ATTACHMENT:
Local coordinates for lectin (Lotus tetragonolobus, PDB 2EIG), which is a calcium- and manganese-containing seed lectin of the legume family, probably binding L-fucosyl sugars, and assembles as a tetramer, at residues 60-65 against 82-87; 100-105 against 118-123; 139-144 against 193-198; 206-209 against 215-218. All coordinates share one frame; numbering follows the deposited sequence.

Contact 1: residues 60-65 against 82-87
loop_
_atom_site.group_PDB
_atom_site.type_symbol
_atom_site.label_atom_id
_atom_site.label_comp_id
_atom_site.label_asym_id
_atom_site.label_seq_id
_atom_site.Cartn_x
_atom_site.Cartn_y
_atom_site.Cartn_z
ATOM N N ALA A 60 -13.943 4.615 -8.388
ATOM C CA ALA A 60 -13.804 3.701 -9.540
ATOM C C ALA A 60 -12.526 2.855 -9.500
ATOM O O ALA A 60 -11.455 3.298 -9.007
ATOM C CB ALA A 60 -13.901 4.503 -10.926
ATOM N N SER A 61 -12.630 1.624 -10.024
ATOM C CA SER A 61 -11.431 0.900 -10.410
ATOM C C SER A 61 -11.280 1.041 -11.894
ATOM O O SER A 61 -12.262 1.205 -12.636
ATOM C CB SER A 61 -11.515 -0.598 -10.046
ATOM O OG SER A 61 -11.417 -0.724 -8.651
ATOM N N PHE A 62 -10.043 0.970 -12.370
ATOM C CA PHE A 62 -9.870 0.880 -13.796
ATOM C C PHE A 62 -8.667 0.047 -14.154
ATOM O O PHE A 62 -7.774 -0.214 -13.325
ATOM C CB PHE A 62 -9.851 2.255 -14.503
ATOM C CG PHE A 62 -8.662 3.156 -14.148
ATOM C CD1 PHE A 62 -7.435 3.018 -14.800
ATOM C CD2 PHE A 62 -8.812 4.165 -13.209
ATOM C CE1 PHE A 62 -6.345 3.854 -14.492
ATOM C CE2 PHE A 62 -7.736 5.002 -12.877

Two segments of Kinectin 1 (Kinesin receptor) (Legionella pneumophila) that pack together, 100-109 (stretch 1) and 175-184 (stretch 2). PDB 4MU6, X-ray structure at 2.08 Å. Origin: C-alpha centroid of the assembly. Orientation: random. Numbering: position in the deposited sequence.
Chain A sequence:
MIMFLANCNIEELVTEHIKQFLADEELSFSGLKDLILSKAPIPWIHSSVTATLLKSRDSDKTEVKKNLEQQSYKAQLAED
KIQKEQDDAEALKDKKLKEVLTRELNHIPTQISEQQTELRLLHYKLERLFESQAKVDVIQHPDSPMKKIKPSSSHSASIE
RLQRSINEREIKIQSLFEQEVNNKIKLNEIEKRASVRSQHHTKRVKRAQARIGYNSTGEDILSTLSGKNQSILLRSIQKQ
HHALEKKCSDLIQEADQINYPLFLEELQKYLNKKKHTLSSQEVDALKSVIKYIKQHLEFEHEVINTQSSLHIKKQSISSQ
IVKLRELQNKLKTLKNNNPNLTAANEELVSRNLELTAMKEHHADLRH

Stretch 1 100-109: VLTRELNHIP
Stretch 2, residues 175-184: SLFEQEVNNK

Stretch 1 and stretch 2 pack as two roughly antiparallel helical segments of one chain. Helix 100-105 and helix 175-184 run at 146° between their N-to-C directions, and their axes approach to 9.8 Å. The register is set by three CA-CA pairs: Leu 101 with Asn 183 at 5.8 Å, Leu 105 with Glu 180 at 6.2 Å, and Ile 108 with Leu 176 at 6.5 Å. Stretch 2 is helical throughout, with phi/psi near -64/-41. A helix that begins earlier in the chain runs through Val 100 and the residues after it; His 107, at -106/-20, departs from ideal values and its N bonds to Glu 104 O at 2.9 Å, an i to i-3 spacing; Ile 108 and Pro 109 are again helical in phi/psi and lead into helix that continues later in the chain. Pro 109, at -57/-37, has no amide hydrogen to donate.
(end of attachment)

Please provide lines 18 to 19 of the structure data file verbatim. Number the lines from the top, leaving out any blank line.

ATOM N N SER A 61 -12.630 1.624 -10.024
ATOM C CA SER A 61 -11.431 0.900 -10.410